Jessica Ploumis reviews “Last Night” (2010), by Massy Tadjedin. In the traditional, archetypal sense, there are good guys and bad guys, Good vs. Evil; a story comprised of heroes, villains, and fair damsels. This is the recipe (for the most part) that has been fed to us in the movies. But what about real life?
Jessica Ploumis Reviews “Last Night”
Directed by: Massy Tadjedin, Written by: Massy Tadjedin
In our own lives do we classify ourselves as the “good guy” in our, personal life story? Is our b___-busting boss the villain and your wife the fair damsel? Truth is life isn’t like that, because we as real people do not fit into traditional archetypes. After all, the makeup of a person is comprised of both “good and bad”. But we don’t see that because we are always straddling the fence, torn between between selfish and selfless. As far as marriages or relationships go are cheaters bad guys? Or is just thinking about cheating bad enough? Are you a good person until the moment you act on wanting to cheat?
If you feel guilty about wanting to cheat, does that mean you are a good person (even though a weak one)? Is it “bad” to search for something new when you are unhappy? What would you do when tempted by love and/or by lust? And does your decision define what kind of person you are? Aren’t we all the same?
These are all the questions explored in Last Night.
Last Night breaks down the duality of individuals– just us regular, everyday people with everyday motivations. The movie starts with couple Michael (Sam Worthington) and Joanna (Keira Knightley) on their way to a celebration that is related to Michael’s work. Joanna notices that Michael is a little off; short tempered and nervous. When they get to the party, Joanna and Michael split up to greet friends. From across the room, Joanna sees Michael standing on the balcony with another woman, the beautiful Laura (Eva Mendes).
Ploumis reviews Last Night
Yes this in itself really isn’t a big deal – just two work colleagues talking. Yet we get that sense, the same sense that Joanna gets.
There is a moment in relationships when you have no proof or logic, but you just know something isn’t right. It’s hard enough to explain this moment – but it takes no time at all to recognize it on film. It is a complicated emotion, and one that is handled VERY well by director Massy Tadjedin. Specifically, there is a brilliant scene where Joanna asks Michael to get her another glass of wine. As she watches him approach the bar she sees Laura, also in search of another glass of wine, standing right behind him. When Michael is given his glass (for Joanna) in slow motion from Joanna’s POV we see Michael give his glass to Laura.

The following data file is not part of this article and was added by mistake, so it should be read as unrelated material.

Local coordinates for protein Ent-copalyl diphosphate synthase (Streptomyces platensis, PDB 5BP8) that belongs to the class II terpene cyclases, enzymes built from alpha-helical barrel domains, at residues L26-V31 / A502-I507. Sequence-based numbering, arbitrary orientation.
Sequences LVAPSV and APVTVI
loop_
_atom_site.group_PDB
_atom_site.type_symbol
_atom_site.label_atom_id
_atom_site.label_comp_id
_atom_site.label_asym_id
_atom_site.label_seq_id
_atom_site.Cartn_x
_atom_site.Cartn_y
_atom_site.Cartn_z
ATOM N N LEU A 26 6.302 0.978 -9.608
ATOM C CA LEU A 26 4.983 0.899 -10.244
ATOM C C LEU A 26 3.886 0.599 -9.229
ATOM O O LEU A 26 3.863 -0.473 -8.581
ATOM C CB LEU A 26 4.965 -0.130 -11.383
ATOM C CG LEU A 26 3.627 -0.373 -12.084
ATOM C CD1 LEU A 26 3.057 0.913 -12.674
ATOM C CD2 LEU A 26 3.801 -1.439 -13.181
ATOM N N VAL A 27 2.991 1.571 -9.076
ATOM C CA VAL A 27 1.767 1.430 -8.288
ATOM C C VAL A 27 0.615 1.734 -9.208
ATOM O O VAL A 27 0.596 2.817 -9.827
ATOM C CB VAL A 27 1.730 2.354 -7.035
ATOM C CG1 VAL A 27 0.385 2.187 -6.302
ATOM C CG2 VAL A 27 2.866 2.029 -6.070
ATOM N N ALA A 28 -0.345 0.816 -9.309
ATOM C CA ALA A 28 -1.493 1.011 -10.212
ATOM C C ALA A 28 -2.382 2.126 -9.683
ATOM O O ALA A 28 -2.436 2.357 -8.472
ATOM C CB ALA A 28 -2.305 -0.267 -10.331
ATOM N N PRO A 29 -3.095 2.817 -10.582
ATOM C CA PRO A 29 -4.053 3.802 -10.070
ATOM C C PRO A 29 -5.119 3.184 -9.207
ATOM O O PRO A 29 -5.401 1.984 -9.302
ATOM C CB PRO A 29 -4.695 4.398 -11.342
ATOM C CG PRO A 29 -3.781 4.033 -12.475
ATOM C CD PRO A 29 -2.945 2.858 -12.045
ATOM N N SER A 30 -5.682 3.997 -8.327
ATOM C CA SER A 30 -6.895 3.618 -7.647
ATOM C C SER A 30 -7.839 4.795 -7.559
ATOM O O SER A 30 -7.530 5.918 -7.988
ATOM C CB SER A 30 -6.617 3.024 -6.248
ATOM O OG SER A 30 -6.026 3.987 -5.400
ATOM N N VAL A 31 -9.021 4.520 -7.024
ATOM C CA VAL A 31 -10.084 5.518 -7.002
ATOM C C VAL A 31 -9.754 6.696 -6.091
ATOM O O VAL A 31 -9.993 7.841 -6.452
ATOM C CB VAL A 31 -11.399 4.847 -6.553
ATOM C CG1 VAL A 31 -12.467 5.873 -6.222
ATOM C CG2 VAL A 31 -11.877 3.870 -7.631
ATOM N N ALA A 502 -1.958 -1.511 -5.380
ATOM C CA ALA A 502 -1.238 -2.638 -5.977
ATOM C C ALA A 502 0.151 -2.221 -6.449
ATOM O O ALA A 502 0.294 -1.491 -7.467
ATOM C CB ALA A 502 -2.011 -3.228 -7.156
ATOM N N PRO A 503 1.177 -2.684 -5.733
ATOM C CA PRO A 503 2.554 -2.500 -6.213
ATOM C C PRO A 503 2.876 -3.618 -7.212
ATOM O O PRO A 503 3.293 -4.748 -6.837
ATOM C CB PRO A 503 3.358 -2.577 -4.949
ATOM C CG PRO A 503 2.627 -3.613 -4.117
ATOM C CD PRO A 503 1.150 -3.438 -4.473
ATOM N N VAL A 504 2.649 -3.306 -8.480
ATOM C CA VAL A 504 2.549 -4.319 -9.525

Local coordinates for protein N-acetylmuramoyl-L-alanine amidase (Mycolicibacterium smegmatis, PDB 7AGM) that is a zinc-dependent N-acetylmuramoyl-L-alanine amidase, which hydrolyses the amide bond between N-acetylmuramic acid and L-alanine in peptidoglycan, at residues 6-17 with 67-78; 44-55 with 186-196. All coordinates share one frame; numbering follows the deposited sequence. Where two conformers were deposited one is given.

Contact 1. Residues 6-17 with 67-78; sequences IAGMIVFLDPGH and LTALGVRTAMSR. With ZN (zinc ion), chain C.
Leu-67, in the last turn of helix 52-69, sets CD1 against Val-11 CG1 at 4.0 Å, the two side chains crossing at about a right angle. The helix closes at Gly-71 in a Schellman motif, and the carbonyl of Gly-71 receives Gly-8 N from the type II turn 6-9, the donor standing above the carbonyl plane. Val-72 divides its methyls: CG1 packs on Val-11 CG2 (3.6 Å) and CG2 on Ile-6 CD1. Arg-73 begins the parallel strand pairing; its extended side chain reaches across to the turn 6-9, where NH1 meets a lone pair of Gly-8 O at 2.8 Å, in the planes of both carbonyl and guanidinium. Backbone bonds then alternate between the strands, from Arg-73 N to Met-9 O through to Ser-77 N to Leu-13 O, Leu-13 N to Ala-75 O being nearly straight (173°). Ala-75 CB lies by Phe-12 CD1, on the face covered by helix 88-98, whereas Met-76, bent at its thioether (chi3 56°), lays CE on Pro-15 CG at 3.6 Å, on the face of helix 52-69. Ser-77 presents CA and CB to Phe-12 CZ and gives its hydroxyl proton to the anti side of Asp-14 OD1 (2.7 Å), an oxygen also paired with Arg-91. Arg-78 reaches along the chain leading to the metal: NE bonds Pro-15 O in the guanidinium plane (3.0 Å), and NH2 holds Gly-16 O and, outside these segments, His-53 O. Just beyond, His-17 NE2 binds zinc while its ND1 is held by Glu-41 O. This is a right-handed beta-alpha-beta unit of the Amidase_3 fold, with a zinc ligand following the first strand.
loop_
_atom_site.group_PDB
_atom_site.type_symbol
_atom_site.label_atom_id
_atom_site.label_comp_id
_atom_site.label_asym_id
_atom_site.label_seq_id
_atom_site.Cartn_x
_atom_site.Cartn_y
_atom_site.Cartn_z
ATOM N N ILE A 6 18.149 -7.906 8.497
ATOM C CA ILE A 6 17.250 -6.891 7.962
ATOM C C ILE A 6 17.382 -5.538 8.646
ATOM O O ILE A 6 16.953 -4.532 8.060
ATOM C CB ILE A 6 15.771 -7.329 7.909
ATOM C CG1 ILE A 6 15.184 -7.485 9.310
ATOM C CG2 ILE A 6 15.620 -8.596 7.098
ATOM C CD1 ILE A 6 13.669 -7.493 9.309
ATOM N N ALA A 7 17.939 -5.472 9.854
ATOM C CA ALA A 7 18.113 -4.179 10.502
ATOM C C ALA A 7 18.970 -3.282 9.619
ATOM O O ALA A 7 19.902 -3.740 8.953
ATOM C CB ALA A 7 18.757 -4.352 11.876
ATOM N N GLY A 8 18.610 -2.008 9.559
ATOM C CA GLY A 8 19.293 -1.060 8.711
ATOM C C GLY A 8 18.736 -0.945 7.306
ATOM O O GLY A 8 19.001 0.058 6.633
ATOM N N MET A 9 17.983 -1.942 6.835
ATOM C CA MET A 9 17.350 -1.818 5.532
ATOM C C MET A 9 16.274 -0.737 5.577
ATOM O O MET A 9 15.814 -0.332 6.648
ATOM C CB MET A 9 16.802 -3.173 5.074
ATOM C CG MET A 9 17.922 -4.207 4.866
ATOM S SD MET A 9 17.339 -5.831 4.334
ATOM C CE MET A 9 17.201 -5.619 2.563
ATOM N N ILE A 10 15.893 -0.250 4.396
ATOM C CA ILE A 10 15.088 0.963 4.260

This was all captured brilliantly by Ms. Tadjedin. I love the way this seemingly insignificant moment was capitalized on and made important with the use of slow motion. Because that is how it really happens. When we have those quick moments that upset us they do feel as if they are happening in slow motion.
Oh…and did I mention… Michael has to leave for a business trip in the morning . . . with Laura?
When the couple gets home Joanna confronts Michael about his feelings for Laura – which he completely denies. After going at it and sleeping in separate rooms, the two decide it’s useless to fight right before Michael has to leave. The next morning Joanna tries to pass the time as peacefully as possible and ends up running out for a coffee. While out she runs into Alex (Guillaume Canet), her heartthrob ex who asks to have dinner with her. He is only in town for the night, and Joanna happily agrees.
Laura seduces Michael
At this point things heat up, as we watch Joanna excitedly get ready for her dinner while being treated to a peek immediately afterwards of Michael flirting and being seduced by Laura after their client meeting. Joanna and Alex go from drinks to dinner to a party where they have a great time filled with laughter and shared memories. They do their best to ignore the elephant in the room – namely, the wedding ring on Joanna’s finger. Meanwhile, Michael and Laura have drinks and decide to take a cozy little late night swim in the hotel pool
The crisis is clear
At this point it is clear that the gauntlet has been dropped and that Joanna and Michael can either give in and cheat on each other or stay faithful to their wedding vows. Does this mean, then, that Michael and Joanna have no ground to be mad at one another?
Most of us, as mere spectators, might agree that the right decision would be the moral one. Then why is the audience guided to a point where they may easily sympathize with – if not root for – these hookups throughout the movie? Is it because we see ourselves in these characters? Judging the characters’ behavior as wrong or not is very much a question of the experience an audience member brings to the movie. I have had engaging debates with colleagues about this movie – all of whom had completely different answers as to which character, if any, was in the wrong.
It is interesting that everyone was heated and defensive when explaining their position. And why shouldn’t they be, especially since the person/people they were really defending was themselves. So please check out this very simple and wonderfully executed film, and while you’re at it why not enjoy looking into a mirror. What’s special about this film is that you won’t find any heroes here – just you, me and everyone else!